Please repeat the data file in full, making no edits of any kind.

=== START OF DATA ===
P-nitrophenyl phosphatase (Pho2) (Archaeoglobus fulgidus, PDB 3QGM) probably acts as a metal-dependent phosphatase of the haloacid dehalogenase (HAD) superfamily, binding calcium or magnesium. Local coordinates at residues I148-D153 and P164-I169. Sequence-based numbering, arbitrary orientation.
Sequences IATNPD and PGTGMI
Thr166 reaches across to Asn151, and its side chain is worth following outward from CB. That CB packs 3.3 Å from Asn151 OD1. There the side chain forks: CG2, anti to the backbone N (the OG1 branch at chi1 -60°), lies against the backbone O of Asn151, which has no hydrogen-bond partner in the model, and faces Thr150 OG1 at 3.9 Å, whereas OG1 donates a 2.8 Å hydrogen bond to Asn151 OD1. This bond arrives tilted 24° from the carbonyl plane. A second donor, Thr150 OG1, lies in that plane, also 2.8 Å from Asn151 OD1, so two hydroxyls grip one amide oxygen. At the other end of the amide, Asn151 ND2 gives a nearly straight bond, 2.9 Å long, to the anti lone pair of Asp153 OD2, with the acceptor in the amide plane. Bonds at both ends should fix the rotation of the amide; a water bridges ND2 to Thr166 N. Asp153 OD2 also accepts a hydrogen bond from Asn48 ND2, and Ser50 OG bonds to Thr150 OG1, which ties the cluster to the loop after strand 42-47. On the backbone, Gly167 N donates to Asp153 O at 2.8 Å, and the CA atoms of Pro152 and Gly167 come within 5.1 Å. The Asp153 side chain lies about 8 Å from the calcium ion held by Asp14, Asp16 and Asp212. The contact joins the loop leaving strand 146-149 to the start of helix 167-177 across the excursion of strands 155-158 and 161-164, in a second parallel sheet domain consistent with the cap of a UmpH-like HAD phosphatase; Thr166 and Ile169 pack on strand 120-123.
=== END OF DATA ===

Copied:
P-nitrophenyl phosphatase (Pho2) (Archaeoglobus fulgidus, PDB 3QGM) probably acts as a metal-dependent phosphatase of the haloacid dehalogenase (HAD) superfamily, binding calcium or magnesium. Local coordinates at residues I148-D153 and P164-I169. Sequence-based numbering, arbitrary orientation.
Sequences IATNPD and PGTGMI
Thr166 reaches across to Asn151, and its side chain is worth following outward from CB. That CB packs 3.3 Å from Asn151 OD1. There the side chain forks: CG2, anti to the backbone N (the OG1 branch at chi1 -60°), lies against the backbone O of Asn151, which has no hydrogen-bond partner in the model, and faces Thr150 OG1 at 3.9 Å, whereas OG1 donates a 2.8 Å hydrogen bond to Asn151 OD1. This bond arrives tilted 24° from the carbonyl plane. A second donor, Thr150 OG1, lies in that plane, also 2.8 Å from Asn151 OD1, so two hydroxyls grip one amide oxygen. At the other end of the amide, Asn151 ND2 gives a nearly straight bond, 2.9 Å long, to the anti lone pair of Asp153 OD2, with the acceptor in the amide plane. Bonds at both ends should fix the rotation of the amide; a water bridges ND2 to Thr166 N. Asp153 OD2 also accepts a hydrogen bond from Asn48 ND2, and Ser50 OG bonds to Thr150 OG1, which ties the cluster to the loop after strand 42-47. On the backbone, Gly167 N donates to Asp153 O at 2.8 Å, and the CA atoms of Pro152 and Gly167 come within 5.1 Å. The Asp153 side chain lies about 8 Å from the calcium ion held by Asp14, Asp16 and Asp212. The contact joins the loop leaving strand 146-149 to the start of helix 167-177 across the excursion of strands 155-158 and 161-164, in a second parallel sheet domain consistent with the cap of a UmpH-like HAD phosphatase; Thr166 and Ile169 pack on strand 120-123.